The first is physical. If we are deprived of liquid for a period of time, our body will send out faint signals that it needs replenishment. If nothing happens, the signals will become more urgent until our entire being becomes frantic for something to sustain it. And it will not let up until the thirst is satisfied.
About twenty years ago, while hiking with a group of teenagers in the Selway-Bitterroot Wilderness in Montana and Idaho, we turned off the main path onto a trail that seemed to provide a shortcut to our destination for that night.
The new trail was easy at first, nothing special. We began to climb and as we moved higher the land grew dryer. Trees and vegetation gave way to dust and unrelenting heat; even the trail seemed to merge into the surrounding land before vanishing altogether into the shimmering furnace-like air.
What had seemed like a plentiful supply of water at the trail intersection now became inadequate. We tried to preserve what we had left, but the climbing in the heat and dust demanded we drink, causing our water supply to deplete rapidly.
Finally we gained a wide ridge and proceeded to follow its contour toward what looked like a body of water on our map. But the ridge kept unfolding and obtaining water remained only a hope that began taking on the characteristics of urgent need and finally near panic. At one point, it felt like we were crawling. We looked out over the unrelenting landscape of forests and mountains but saw nothing resembling bodies of water or even life except for the hawks and buzzards floating patiently above.
Since I am telling this story, it is clear that we survived. We found a small pond of still water and drank. We recovered quickly and then descended a rockslide to find a place to tent for the night. We had experienced physical deprivation; we thirsted and we yearned to quench that thirst obsessively until water was found and consumed.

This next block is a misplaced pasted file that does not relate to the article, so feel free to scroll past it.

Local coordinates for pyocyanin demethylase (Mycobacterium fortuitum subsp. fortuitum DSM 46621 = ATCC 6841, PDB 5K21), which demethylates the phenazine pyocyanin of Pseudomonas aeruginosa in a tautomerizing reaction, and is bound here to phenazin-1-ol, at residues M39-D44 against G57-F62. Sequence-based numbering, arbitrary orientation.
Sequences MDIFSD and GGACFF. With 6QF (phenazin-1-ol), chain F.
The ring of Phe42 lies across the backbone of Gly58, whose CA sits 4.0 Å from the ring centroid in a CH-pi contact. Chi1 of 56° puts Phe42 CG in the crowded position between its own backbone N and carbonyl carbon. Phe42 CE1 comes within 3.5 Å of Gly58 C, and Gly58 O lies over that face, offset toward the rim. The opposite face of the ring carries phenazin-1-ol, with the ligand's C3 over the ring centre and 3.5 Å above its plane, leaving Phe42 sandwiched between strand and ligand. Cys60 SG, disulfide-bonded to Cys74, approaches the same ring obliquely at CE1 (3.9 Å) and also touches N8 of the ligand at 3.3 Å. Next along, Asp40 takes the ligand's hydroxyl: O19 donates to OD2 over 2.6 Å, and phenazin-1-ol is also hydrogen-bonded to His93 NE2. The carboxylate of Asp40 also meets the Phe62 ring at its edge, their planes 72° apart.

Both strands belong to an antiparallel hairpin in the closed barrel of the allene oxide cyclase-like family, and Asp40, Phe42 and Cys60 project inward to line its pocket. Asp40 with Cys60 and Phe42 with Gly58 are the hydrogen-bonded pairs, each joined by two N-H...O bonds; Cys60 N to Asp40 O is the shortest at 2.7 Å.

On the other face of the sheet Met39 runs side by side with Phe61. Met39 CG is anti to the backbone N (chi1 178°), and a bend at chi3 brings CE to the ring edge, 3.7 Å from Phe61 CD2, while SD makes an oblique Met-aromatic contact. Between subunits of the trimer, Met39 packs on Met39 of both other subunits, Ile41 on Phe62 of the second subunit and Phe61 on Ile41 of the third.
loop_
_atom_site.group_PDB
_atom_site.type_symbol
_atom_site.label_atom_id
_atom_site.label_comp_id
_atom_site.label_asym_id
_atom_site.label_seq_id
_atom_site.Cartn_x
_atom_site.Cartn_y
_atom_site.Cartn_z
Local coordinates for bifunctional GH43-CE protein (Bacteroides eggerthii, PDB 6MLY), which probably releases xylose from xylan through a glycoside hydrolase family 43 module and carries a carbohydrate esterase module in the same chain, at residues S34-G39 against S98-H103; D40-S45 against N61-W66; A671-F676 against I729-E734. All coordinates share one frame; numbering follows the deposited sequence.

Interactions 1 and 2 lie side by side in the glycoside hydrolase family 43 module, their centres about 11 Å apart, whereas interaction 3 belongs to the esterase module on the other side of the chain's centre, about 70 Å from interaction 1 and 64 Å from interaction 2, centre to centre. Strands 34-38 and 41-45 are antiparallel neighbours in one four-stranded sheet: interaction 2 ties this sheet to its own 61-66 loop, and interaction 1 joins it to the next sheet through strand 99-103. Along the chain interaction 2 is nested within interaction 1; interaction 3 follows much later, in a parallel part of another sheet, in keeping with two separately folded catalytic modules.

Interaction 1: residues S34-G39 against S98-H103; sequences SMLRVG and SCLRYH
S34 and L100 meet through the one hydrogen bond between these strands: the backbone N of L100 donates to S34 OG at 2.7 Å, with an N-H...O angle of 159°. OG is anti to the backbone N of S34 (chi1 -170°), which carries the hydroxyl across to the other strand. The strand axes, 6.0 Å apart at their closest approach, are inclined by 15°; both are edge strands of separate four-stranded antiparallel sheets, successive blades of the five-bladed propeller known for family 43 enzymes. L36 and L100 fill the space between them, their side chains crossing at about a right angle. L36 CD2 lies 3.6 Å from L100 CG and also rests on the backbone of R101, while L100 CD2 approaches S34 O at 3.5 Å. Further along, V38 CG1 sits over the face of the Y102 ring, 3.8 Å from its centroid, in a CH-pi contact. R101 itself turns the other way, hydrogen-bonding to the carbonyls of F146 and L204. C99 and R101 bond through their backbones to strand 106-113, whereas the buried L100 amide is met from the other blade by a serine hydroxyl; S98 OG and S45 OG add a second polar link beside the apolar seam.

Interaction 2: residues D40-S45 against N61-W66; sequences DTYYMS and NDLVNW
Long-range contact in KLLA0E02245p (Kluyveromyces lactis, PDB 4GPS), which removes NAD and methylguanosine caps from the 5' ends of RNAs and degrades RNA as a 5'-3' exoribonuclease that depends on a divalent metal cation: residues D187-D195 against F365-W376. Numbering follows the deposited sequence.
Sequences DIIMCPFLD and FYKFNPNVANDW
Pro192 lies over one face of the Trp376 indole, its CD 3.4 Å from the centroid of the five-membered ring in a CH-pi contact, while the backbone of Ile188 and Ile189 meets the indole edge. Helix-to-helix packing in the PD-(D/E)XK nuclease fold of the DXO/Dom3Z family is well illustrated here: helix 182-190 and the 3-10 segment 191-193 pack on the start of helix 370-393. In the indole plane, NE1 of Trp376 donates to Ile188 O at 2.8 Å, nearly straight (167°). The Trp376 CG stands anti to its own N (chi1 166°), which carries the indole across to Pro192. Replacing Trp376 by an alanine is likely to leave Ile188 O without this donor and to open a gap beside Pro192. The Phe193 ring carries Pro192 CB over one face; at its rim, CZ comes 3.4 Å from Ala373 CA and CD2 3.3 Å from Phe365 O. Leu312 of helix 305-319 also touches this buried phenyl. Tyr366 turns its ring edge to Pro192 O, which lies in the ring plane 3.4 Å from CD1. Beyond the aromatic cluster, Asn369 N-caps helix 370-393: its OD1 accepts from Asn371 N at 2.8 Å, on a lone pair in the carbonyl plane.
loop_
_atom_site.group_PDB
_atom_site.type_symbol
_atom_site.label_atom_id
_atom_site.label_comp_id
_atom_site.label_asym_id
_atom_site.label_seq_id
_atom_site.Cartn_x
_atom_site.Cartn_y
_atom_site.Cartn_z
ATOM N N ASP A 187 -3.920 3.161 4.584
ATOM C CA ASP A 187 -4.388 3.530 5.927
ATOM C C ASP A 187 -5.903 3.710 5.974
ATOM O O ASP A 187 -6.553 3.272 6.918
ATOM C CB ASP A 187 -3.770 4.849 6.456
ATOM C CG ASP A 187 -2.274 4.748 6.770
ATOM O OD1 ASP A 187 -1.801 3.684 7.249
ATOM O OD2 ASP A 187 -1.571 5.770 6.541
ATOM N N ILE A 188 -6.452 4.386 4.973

The second thirst can be found in our need for something that transcends the appetites of this life to a higher need that may counterfeit earthly desires, but can only be truly satisfied through inviting the Holy Spirit of God into our hearts. Here are a few confirming biblical verses:
“O God, you are my God. Urgently I seek you. My soul thirsts for you in a dry and weary land where there is no water.” (Psalm 63:1)
“My soul thirsts for God, for the living God. When can I go and meet with God?” (Psalm 42:2)
“Blessed are those who hunger and thirst for righteousness, for they will be filled.”(Matthew 5:6)
After forty days of fasting in the wilderness, Satan tempted Jesus with sustenance to feed his physical hunger and thirst. But listen to what Jesus says to the Tempter: “It is written, ‘Man does not live on bread alone, but on every word that comes from the mouth of God.’”(Deuteronomy 8:3)
The Devil wanted to reveal that man is no more than a bundle of physical appetites. Jesus shows that men and women have the potential to become so much more than just creatures of the earth. We are made in the image of God, which means that while we may often live in an alienated state from God, Jesus promises, “whoever drinks the water I give them will never thirst. Indeed, the water I give them will become in them a spring of living water welling up to eternal life.” (John 4:14)